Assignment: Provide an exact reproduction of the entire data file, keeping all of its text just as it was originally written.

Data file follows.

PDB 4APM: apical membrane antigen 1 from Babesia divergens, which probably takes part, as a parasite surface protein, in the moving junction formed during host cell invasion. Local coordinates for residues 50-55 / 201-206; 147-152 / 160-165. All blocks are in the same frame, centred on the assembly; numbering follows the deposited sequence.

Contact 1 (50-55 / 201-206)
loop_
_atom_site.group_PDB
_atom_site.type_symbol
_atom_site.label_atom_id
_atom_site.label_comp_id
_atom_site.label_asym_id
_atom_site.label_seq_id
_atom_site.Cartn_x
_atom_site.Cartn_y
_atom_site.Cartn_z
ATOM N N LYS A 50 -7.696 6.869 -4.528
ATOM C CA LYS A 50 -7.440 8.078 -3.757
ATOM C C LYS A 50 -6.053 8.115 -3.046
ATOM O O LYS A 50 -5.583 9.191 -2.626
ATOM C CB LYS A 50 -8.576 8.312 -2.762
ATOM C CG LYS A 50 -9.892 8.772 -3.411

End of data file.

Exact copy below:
PDB 4APM: apical membrane antigen 1 from Babesia divergens, which probably takes part, as a parasite surface protein, in the moving junction formed during host cell invasion. Local coordinates for residues 50-55 / 201-206; 147-152 / 160-165. All blocks are in the same frame, centred on the assembly; numbering follows the deposited sequence.

Contact 1 (50-55 / 201-206)
loop_
_atom_site.group_PDB
_atom_site.type_symbol
_atom_site.label_atom_id
_atom_site.label_comp_id
_atom_site.label_asym_id
_atom_site.label_seq_id
_atom_site.Cartn_x
_atom_site.Cartn_y
_atom_site.Cartn_z
ATOM N N LYS A 50 -7.696 6.869 -4.528
ATOM C CA LYS A 50 -7.440 8.078 -3.757
ATOM C C LYS A 50 -6.053 8.115 -3.046
ATOM O O LYS A 50 -5.583 9.191 -2.626
ATOM C CB LYS A 50 -8.576 8.312 -2.762
ATOM C CG LYS A 50 -9.892 8.772 -3.411